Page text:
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MakerBot Explorers | Francis Bitonti’s New Skins

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What happens when you combine a forward-thinking designer, inspired students, a couple of MakerBot Replicator 2 Desktop 3D Printers, and an experimental new MakerBot filament?

A glimpse of the future.

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A Record of Ingenuity Inspires an Inventive Project
Francis Bitonti is a multidisciplinary designer and researcher based in New York City. He’s the founding principal of Francis Bitonti Studio, a firm dedicated to the application of new technologies within design, and one half of the two-man team behind the legendary Dita Von Teese 3D-printed dress. He is among of the growing number of fashion innovators using MakerBot Replicator 2 Desktop 3D Printers to create custom designs and wearable technology.

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In July, Bitonti led a three-week intensive interdisciplinary research project at Pratt School of Design’s Digital Arts and Humanities Research Center (DAHRC) called New Skins. Students seized a unique opportunity to expand the scope of their skills by working with experts in the fields of fashion, art, architecture and computing to design and fabricate “second skins” for the human body.

MakerBot Steps it Up
To assist with his project, MakerBot provided Bitonti with two Replicator 2 Desktop 3D Printers and MakerBot Flexible Filament, a polyester-based material that’s coming soon. A MakerBot trainer joined up with DAHRC to provide instruction and support for using the MakerBot Replicator 2 as well as input during the design review.

Throughout the project, students were inspired by anatomical models and explored hidden vectors of the human body to reflect its intricate forms. They worked with a variety of software platforms, including ZBrush, Maya and Rhino, to realize their final design. This video takes us through the students’ experience designing with MakerBot Replicator 2 and MakerBot Flexible Filament.

Voila! The Verlan Dress
As you can see, the elegant Verlan Dress emerged from the project. It was printed on two MakerBot Replicator 2 Desktop 3D Printers, mostly with MakerBot Flexible Filament, which is soft, pliable, and moves more naturally with the body. The top portion of the dress is printed in MakerBot PLA Filament.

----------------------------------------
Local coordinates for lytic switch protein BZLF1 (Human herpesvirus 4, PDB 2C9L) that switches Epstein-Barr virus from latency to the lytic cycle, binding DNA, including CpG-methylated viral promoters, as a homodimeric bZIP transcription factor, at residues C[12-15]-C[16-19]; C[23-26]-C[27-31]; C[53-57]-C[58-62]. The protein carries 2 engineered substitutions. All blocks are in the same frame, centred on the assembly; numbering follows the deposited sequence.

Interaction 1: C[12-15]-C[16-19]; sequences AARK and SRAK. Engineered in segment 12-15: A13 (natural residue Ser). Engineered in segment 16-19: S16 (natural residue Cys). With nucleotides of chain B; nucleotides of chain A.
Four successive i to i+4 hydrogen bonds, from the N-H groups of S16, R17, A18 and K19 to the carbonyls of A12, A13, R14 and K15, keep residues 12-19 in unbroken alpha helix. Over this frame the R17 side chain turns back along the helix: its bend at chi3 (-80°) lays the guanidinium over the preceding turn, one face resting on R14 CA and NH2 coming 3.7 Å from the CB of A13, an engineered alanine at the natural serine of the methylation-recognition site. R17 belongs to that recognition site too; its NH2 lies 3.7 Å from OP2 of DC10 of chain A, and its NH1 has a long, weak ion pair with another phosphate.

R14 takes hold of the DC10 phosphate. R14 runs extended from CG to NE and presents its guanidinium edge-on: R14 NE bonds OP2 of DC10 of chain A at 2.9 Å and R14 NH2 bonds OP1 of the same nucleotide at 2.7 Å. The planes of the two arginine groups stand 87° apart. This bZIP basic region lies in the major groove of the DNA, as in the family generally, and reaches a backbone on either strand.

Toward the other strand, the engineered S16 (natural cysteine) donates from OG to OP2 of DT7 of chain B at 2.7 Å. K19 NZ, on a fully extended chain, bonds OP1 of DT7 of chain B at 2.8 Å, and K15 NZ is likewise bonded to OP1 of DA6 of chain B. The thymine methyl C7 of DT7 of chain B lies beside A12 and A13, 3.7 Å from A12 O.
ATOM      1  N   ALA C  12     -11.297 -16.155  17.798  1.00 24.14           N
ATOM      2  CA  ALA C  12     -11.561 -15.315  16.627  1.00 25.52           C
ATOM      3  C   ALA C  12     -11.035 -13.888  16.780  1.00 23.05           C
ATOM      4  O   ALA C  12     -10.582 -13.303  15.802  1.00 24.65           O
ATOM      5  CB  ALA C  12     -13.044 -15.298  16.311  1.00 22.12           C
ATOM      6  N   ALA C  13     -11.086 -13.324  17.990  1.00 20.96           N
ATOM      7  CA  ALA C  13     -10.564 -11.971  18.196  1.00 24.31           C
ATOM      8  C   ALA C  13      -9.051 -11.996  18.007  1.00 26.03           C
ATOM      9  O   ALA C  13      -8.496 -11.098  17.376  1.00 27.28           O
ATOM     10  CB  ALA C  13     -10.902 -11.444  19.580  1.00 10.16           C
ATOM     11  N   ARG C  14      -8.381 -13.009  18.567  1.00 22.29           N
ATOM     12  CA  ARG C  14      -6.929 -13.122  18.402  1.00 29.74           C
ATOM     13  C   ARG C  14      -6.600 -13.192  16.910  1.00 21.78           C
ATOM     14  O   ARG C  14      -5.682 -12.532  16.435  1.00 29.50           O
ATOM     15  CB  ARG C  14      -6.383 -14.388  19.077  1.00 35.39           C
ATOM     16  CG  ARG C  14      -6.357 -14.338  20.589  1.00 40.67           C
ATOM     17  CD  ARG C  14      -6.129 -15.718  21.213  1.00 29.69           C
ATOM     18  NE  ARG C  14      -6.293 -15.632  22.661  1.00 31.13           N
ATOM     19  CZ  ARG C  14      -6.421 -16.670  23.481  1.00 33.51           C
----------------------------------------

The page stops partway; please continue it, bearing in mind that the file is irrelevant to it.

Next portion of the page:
Bitonti credits much of New Skins’ success with the ability to do rapid prototyping on a MakerBot Replicator 2 as well as having access to the new filament.

“I was pleasantly surprised with how easy the MakerBots were to use,” said Bitonti. “The quality was on par with any industrial 3D printed pieces we have commissioned previously. It was great to have the MakerBot Desktop 3D Printers in the studio. [They] provided the students the ability to have immediate feedback on their designs by printing them during the design process. And using the new flexible material was really essential for us because we needed something that would be able to conform to the body and adapt to it as the body is moving.”

To celebrate the creation of the Verlan Dress, we’ve released the design files on Thingiverse as both Blender and sliced .x3g files for you to modify, print, and assemble as you see fit.

Leading the Charge
Ready-to-wear 3D-printed clothing is fast becoming an influential force in the world of fashion. We’re thrilled that
MakerBot Replicator printers and our next-generation flexible filament are going to take center stage in the fashion shows of the future!

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Bintonti_blogpost_bottomimagewithcloseup_0905013(Photo credit: CHRISTRINI. Video credit: Serko Artinian)

Tagged with 2 comments
 

2 Comments so far

  • Pedro Ruiz
    September 6, 2013 at 1:57 pm
     

    Sweet workflow, it looks like they are using ncloth in Maya! Really want to try combining this with a flora and some neopixels :D Can’t wait for the flexible filament!!

     
  • Mia Luo
    February 15, 2014 at 2:08 am
     

    Hello,
    I bought a set of MakerBot Replicator 2 printer from your re-seller, and I’d like to know about the spool size of filament.
    Your early reply would be greatly appreciated.
    Thanks in advance.

    Mia

     
 

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